From about 1820 to 1940, coastal and riverside residents relied on steamboats as much as we rely on cars and buses today for convenient transportation. With poor roads and few bridges, it took far longer to travel on land than it did at eight miles an hour in a comfortable steamboat. But by 1900 railroads had reduced the demand for steamboat service, and with the popularization of the automobile and the development of reliable paved highways in the 1920s, the steamboat became obsolete.

The Steamboat Sabino (pronounced Sah-BYE-No) was built in East Boothbay, Maine, by the W. Irving Adams Shipyard. The vessel was christened as Tourist on May 7, 1908, and operated on the Damariscotta River by the Damariscotta Steamboat Company. After sinking due to an accident in 1918, the vessel ran on the Kennebec River by the Popham Beach Steamboat Company. The new owners changed the vessel’s name to Sabino in honor of Abenaki sagamore, Sabenoa.

In 1927 Sabino was purchased by the Cape Shore Ferry Company in Portland, Maine. From 1927 to 1958 the vessel served the islands of Casco Bay, running out of Portland. For this service the narrow hull was widened with sponsons to make the vessel more stable in the open waters. Although Sabino‘s configuration and passenger capacity changed through the years, the engine did not. The Steamboat Sabino still has the two-cylinder Paine compound steam engine that was installed in 1908. After a career in Casco Bay, the vessel was operated by the Corbin family out of Newburyport, Massachusetts, on the Merrimack River. The Corbin’s put a lot of time into repairing and bringing the vessel up to Coast Guard regulations for a passenger vessel. From 1971-1973 Sabino operated both day and nighttime jazz cruises on the Merrimack River.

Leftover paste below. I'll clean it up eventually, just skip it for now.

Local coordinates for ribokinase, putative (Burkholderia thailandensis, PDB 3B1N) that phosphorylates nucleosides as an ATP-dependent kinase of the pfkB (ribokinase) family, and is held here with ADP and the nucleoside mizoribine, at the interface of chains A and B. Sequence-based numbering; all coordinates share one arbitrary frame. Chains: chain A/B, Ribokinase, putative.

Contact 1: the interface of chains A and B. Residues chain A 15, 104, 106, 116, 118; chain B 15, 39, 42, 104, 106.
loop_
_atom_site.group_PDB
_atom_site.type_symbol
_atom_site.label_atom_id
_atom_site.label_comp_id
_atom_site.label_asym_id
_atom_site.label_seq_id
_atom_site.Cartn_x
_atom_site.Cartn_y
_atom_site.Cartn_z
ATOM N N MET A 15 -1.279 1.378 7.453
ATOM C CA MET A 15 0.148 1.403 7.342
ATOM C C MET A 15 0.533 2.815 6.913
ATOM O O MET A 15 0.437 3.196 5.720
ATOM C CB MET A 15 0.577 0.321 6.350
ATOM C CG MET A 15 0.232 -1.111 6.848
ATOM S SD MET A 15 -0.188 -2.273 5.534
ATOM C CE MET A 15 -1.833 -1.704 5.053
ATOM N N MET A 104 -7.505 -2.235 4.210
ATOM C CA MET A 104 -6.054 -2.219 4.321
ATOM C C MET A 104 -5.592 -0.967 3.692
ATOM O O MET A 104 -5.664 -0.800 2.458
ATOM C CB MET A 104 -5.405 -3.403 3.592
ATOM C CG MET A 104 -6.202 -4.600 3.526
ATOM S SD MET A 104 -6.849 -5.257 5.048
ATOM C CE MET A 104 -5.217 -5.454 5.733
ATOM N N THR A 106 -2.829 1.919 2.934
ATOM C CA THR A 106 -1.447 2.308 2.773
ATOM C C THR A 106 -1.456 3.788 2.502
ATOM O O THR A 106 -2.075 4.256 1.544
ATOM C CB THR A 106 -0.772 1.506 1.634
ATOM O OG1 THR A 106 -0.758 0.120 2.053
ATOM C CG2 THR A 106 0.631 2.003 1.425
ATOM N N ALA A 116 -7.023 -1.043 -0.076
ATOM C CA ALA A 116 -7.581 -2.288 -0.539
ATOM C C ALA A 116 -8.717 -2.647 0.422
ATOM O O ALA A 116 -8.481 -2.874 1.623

In 1974 Sabino was leased for one year to Mystic Seaport Museum to determine if a steamboat would appeal to the Museum’s patrons. Sabino became a popular attraction, prompting the Museum to purchase the vessel to serve as a working exhibit. Sabino has since operated daily trips during the warmer months on the Mystic River for the enjoyment and education of visitors. Sabino underwent a full restoration from 2014 to 2017, and from 2021 to 2023 the vessel was outfitted with a diesel electric engine. The vessel now operates under electric power with a 95% reduction in carbon emissions, but maintains the ability to run on the steam engine for special occasions.

The Sabino was formally designated a National Historic Landmark in 1992.

About the Boat

  • Built: 1908
  • Builder: W. Irving Adams
  • Location: East Boothbay Maine
  • Power: Paine compound two-cylinder steam engine or two C2.2T CAT marine generators
  • GRT: 25
  • Length: 57 feet
  • Beam: 21 feet 11 inches
  • Draft: 6 feet 3 inches

The vessel operates seasonally. For the current schedule, click here.